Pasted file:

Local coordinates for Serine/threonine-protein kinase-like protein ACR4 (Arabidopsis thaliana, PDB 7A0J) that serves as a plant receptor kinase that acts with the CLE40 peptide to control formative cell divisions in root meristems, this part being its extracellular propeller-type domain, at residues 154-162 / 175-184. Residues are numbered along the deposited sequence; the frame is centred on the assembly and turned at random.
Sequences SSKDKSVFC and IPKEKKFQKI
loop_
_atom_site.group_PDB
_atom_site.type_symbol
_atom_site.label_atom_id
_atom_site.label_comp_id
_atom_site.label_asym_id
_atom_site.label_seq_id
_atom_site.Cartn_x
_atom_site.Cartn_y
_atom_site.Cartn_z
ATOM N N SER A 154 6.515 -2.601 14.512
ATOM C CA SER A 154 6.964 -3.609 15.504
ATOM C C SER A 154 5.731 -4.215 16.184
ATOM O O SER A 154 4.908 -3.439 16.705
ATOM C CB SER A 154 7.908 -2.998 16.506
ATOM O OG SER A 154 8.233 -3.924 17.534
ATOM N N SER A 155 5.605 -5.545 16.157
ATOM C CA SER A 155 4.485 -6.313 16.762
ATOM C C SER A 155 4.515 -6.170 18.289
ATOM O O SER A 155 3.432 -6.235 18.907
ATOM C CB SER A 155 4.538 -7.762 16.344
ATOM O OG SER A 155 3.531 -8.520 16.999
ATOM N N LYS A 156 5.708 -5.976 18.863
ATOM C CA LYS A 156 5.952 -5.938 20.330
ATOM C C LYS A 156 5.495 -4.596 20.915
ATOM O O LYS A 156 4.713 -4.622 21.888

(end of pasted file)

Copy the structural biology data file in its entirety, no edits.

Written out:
Local coordinates for Serine/threonine-protein kinase-like protein ACR4 (Arabidopsis thaliana, PDB 7A0J) that serves as a plant receptor kinase that acts with the CLE40 peptide to control formative cell divisions in root meristems, this part being its extracellular propeller-type domain, at residues 154-162 / 175-184. Residues are numbered along the deposited sequence; the frame is centred on the assembly and turned at random.
Sequences SSKDKSVFC and IPKEKKFQKI
loop_
_atom_site.group_PDB
_atom_site.type_symbol
_atom_site.label_atom_id
_atom_site.label_comp_id
_atom_site.label_asym_id
_atom_site.label_seq_id
_atom_site.Cartn_x
_atom_site.Cartn_y
_atom_site.Cartn_z
ATOM N N SER A 154 6.515 -2.601 14.512
ATOM C CA SER A 154 6.964 -3.609 15.504
ATOM C C SER A 154 5.731 -4.215 16.184
ATOM O O SER A 154 4.908 -3.439 16.705
ATOM C CB SER A 154 7.908 -2.998 16.506
ATOM O OG SER A 154 8.233 -3.924 17.534
ATOM N N SER A 155 5.605 -5.545 16.157
ATOM C CA SER A 155 4.485 -6.313 16.762
ATOM C C SER A 155 4.515 -6.170 18.289
ATOM O O SER A 155 3.432 -6.235 18.907
ATOM C CB SER A 155 4.538 -7.762 16.344
ATOM O OG SER A 155 3.531 -8.520 16.999
ATOM N N LYS A 156 5.708 -5.976 18.863
ATOM C CA LYS A 156 5.952 -5.938 20.330
ATOM C C LYS A 156 5.495 -4.596 20.915
ATOM O O LYS A 156 4.713 -4.622 21.888